Tuesday, 17 July 2012

Don't you know I've been up Denali?!

By Joris Volmer.

We stand there and watch the Havilland Beaver take off into the cloud. It wasn’t the amazing Alaskan wildlife, it was our ski plane dropping us off on the East Fork of the Kahiltna glacier. We have arrived in the Denali range and have about four weeks before we run out of food. There is no saying if we will manage to suffer for that long anyway.

Panoramic view of Kahiltna base camp, the airstrip and the sun above Mt Hunter
  There is no way of walking out of here. The crevasses are massive. It is either do our route and come back for our estimated finish date or a rescue helicopter. All I can hear is the chatter of voices in multiple languages - people putting up and taking down tents, packing up bags and loading up pulks. It’s time for us to set up our own tent and come up with a plan.

Looking up the “valley of death” to the summit of Denali. 
 Breathing heavily and with a slight headache, we arrive at what is to be home for the next few weeks - 14 camp. We are about 4200m up and it has taken us five days to get here. Better start digging if we want a good camp. As I go to dig for some cooking snow I look up and see a skier crushing a line and the big American cheers follow.

 Looking out from 14,000ft camp to Mt Hunter 
I wake up and think it must be time to get up, as the tent and everything in it is glowing orange from the morning sun. I check my watch - its 4:28 am. It’s a combination of the jet lag and the nearly twenty-four hour daylight (something we would be very grateful of later on). My watch also tells me my wrist temperature is 34 degrees. Time to snuggle back into my big red puffy tube.

All those feathers
Morning tent view 
A couple of guys walk past our igloo, ”Do you want any food? We are heading down.” Score! They tip two sleds worth of food over our snow wall. Getting more food was the next best thing to getting good weather and heading down ourselves. Pancake mix, cereal, smoked salmon, blueberries, pizza base, energy drinks. Wow!

Sorting out food in the igloo
We sit there and wonder what we need to save. Putting some of the food aside we decide we have enough ingredients to try and make a pizza. As we defrost the base and cut some meat we discus how easy a meal pizza is to make back in the real world, whereas up here it’s just about manageable. We add the cheese and tuck in.

8pm means weather o’clock. We turn the radio on. “Stand by for the weather”, our little black plastic box tells us. An annoying American voice speaks again. “The synopsis for the next few days: a low pressure will build on the east of the mountain and bring snow and south westerly winds…cruccch… The forecast for the next three days; today is Friday May 25th…cruccch…14,000 and above, mostly cloudy. Snow, less than six inches. Wind, southerly, less than 20 mph. Temperature, 10ยบ.”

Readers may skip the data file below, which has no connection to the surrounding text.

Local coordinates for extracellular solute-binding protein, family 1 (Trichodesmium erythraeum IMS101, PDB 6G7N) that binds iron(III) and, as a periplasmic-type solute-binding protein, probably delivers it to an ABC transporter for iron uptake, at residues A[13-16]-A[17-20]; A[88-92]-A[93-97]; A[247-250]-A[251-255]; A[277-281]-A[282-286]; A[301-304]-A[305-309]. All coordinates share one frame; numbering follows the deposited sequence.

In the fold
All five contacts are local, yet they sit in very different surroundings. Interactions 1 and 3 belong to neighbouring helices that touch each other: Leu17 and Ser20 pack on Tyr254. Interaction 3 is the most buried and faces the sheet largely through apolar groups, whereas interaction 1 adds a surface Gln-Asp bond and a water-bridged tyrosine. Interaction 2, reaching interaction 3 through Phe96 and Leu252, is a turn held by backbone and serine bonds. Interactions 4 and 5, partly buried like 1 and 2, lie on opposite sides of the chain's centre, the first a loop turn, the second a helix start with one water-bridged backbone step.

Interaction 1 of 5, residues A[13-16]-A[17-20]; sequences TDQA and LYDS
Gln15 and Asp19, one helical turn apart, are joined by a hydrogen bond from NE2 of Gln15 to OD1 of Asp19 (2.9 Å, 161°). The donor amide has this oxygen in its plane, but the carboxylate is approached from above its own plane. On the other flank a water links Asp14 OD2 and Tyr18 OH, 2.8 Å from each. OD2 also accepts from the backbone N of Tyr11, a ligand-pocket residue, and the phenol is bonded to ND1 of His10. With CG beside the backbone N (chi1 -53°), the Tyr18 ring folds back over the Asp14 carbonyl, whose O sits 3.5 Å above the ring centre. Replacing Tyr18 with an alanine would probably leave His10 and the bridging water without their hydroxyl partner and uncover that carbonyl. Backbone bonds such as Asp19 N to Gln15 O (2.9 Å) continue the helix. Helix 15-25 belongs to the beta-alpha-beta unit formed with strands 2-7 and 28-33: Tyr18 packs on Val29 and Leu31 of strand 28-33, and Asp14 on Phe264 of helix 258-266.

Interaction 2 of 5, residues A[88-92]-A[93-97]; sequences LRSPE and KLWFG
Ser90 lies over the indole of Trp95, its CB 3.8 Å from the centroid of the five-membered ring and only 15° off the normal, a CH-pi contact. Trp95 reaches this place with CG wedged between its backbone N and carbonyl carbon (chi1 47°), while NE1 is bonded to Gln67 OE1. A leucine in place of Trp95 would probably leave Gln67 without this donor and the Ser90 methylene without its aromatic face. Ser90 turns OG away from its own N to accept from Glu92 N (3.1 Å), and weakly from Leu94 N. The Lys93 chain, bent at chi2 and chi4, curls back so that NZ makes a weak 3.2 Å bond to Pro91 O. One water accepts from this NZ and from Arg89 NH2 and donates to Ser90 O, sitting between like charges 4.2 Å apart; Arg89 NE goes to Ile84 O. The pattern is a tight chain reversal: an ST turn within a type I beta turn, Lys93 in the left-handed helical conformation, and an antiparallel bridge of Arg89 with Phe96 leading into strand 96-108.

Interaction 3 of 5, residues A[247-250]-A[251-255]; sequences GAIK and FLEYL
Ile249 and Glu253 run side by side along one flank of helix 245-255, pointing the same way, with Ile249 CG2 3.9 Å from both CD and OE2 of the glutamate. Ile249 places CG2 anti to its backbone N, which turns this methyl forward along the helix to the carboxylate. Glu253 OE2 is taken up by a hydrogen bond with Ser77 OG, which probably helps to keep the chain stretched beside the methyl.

Good weather at 11,000ft camp
It seems like it has been the same weather forecast for the last week now. What is the difference between partly cloudy and partly clear? Nathan and I are unsure of what to do. We go to the rangers for some advice, “Well no one has climbed the Cassin in perfect weather”, a ranger tells us. This is probably true unless you are uber alpinist Ulie Steck and climb it in speed record time. “Most people find climbing the Cassin easier than the waiting” he tells us. We head back to the tent still unsure of what to do. “Do you think we should go?” Nathan asks. “I don’t know.”

Acclimatising before the Cassin
BEEP, BEEP, BEEP. I struggle to move under six layers of clothing and a sleeping bag as the alarm goes off. Where are we? The frost that falls on my face as I move reminds me that I am on a small ledge in the small tent in a small sleeping bag. Why, when the mountains get bigger, does the kit and food get smaller?

Hard ice in the Japanese couloir.

Above Cassin ledge searching for a bivi.
We are on the Cassin or “Caa-seen” as the Italian guides told us to pronounce it the previous day. The guidebook describes it as a “career-defining route” ! I don’t even have a job let alone a career. What I am I doing here? We are committed!